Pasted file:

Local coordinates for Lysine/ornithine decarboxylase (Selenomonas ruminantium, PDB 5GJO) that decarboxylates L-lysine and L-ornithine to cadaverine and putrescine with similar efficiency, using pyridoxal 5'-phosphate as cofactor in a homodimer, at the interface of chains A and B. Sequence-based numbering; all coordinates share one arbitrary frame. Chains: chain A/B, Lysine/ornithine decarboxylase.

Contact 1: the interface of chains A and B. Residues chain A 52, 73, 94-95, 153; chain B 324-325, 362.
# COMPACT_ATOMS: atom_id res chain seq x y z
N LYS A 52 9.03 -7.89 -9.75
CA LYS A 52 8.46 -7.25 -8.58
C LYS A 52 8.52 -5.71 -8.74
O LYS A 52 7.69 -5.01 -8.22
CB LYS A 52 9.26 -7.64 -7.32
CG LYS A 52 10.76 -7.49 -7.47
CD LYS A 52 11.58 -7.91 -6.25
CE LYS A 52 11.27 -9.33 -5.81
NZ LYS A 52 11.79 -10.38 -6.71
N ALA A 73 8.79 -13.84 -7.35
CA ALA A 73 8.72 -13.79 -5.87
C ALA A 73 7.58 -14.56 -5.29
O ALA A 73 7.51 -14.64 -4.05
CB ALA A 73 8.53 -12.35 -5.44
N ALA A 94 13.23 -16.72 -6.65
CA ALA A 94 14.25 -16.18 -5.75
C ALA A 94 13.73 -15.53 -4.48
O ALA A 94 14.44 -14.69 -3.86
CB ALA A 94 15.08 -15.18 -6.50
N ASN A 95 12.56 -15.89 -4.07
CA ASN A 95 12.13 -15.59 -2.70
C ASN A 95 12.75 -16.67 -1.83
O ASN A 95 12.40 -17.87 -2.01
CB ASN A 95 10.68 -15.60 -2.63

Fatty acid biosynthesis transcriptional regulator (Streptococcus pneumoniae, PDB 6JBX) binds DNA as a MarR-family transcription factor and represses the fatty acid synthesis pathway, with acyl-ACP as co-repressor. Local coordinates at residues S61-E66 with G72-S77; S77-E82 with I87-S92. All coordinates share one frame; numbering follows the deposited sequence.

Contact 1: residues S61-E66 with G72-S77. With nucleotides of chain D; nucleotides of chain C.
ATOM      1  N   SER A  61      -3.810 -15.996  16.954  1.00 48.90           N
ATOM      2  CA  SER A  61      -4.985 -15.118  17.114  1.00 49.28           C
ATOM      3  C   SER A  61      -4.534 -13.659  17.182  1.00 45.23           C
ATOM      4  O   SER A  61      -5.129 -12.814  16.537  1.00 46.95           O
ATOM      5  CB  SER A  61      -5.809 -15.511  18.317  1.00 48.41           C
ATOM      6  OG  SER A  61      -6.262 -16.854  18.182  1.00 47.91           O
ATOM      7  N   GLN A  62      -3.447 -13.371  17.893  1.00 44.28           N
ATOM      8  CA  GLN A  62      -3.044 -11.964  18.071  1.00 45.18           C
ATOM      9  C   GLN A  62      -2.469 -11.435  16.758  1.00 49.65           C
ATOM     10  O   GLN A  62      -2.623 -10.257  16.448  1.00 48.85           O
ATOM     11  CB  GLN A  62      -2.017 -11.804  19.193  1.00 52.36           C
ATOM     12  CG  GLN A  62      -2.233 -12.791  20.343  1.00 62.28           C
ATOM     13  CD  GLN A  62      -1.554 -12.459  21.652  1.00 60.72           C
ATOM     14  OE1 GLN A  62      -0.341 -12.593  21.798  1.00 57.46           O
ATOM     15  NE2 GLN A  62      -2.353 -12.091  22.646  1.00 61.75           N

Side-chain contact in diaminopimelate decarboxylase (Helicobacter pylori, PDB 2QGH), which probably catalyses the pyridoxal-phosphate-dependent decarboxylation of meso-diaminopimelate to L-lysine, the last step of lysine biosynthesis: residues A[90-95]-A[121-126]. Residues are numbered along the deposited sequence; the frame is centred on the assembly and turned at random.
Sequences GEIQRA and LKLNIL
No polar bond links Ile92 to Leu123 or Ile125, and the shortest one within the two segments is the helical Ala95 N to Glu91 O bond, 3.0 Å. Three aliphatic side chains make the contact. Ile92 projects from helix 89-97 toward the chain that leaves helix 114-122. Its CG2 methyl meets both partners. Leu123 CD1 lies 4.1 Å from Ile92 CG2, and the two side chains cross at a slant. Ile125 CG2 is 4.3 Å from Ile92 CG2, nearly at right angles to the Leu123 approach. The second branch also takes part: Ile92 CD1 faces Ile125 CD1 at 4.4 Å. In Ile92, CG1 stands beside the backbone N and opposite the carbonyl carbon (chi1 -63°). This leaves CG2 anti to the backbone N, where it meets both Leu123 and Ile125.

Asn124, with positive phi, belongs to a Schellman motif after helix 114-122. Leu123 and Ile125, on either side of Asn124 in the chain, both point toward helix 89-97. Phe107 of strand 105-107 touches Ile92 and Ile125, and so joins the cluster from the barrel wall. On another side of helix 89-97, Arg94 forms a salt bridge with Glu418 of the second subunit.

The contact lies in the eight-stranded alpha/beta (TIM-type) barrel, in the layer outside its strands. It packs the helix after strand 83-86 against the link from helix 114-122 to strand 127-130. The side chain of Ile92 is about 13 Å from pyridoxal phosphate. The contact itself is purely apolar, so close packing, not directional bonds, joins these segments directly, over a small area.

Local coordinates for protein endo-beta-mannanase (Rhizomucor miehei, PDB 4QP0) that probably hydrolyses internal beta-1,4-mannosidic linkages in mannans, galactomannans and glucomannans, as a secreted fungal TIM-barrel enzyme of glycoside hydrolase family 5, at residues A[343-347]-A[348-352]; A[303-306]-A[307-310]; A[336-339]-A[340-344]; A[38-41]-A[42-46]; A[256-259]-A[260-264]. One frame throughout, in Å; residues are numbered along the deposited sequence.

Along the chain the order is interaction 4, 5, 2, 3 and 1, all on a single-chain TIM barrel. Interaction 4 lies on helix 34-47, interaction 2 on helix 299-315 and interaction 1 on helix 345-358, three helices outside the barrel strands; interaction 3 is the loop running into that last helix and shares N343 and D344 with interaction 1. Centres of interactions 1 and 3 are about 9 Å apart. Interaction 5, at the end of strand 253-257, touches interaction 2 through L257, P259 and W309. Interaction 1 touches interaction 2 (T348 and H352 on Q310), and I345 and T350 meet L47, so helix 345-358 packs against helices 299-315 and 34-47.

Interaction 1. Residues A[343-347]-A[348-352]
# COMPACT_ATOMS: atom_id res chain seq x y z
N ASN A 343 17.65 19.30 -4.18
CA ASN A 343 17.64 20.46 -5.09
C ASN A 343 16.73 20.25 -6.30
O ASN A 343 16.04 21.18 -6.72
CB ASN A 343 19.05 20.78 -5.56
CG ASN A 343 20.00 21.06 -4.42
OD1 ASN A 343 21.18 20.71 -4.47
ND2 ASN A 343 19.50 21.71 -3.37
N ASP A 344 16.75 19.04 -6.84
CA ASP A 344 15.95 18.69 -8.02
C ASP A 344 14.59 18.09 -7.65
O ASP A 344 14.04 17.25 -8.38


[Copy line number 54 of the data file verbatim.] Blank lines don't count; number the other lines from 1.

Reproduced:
N ASN A 343 17.65 19.30 -4.18